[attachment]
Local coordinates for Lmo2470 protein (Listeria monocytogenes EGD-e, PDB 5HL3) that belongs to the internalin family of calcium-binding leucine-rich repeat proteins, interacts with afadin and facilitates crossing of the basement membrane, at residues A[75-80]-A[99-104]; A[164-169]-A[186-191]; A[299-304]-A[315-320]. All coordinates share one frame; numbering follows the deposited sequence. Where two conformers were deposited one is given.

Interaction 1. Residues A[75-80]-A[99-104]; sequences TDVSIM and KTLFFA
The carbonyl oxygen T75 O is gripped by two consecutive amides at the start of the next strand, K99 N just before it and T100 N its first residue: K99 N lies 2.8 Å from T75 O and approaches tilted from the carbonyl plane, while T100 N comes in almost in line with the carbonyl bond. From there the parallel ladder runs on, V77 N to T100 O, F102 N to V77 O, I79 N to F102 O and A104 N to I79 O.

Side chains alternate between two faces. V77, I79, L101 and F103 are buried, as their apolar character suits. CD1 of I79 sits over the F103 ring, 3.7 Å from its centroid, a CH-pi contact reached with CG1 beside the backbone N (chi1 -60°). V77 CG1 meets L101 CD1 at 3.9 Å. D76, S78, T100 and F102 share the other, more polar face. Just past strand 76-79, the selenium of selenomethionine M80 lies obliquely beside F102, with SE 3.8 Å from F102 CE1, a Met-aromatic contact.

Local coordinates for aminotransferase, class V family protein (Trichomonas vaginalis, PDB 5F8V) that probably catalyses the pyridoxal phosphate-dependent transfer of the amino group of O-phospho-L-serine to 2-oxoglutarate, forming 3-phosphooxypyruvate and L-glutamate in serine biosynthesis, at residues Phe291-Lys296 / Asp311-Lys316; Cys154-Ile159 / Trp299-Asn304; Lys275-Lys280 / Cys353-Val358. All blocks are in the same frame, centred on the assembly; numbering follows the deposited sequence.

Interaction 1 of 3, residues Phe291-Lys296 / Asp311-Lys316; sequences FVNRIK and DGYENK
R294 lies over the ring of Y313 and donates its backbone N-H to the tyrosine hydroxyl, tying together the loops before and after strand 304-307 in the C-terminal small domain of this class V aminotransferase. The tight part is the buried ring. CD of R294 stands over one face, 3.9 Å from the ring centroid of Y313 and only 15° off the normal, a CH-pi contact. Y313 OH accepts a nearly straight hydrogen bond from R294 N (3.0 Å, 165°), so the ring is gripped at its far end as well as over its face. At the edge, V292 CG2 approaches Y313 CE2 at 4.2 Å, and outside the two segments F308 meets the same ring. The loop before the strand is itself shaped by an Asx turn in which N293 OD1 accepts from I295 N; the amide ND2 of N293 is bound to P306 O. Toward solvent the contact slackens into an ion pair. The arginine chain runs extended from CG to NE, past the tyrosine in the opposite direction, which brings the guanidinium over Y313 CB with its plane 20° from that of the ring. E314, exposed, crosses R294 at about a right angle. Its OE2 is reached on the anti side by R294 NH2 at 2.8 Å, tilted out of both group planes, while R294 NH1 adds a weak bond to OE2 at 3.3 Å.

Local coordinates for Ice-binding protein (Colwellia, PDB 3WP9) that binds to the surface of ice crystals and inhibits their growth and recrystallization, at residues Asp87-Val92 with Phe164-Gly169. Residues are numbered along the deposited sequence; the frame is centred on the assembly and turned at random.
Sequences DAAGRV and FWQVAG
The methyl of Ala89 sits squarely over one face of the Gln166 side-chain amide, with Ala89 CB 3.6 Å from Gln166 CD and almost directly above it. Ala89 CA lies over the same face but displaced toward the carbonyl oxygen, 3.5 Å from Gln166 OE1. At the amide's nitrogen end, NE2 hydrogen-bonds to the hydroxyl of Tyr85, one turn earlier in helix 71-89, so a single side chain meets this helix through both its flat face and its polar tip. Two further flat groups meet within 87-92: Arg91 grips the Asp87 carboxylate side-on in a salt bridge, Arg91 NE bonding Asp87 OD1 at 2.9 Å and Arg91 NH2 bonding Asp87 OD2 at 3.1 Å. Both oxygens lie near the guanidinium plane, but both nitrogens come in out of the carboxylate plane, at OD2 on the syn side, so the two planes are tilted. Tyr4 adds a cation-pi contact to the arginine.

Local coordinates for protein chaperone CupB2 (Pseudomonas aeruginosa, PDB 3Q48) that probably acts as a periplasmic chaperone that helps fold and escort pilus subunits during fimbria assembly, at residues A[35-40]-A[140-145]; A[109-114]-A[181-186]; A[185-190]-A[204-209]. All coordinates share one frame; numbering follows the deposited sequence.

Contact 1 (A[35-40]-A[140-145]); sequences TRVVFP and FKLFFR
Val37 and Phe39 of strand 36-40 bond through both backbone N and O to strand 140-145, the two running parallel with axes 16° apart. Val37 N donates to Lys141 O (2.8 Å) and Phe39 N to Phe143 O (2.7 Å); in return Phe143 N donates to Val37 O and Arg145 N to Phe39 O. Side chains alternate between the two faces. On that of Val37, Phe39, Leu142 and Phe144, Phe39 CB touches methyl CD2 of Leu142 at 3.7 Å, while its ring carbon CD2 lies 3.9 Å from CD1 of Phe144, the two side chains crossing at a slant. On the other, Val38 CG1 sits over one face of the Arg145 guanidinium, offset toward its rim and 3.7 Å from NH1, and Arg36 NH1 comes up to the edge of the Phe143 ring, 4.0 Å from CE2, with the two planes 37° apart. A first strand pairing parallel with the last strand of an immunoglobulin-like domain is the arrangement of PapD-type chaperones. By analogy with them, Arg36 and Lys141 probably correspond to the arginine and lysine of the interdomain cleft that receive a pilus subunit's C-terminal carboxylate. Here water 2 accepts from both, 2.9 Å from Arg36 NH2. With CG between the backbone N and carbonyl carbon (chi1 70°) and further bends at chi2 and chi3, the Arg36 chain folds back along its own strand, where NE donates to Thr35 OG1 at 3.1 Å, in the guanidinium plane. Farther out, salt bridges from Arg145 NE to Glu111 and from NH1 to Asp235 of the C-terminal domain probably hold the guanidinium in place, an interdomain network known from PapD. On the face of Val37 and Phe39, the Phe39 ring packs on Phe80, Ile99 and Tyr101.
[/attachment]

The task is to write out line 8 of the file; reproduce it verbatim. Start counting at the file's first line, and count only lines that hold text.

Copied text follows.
Local coordinates for Ice-binding protein (Colwellia, PDB 3WP9) that binds to the surface of ice crystals and inhibits their growth and recrystallization, at residues Asp87-Val92 with Phe164-Gly169. Residues are numbered along the deposited sequence; the frame is centred on the assembly and turned at random.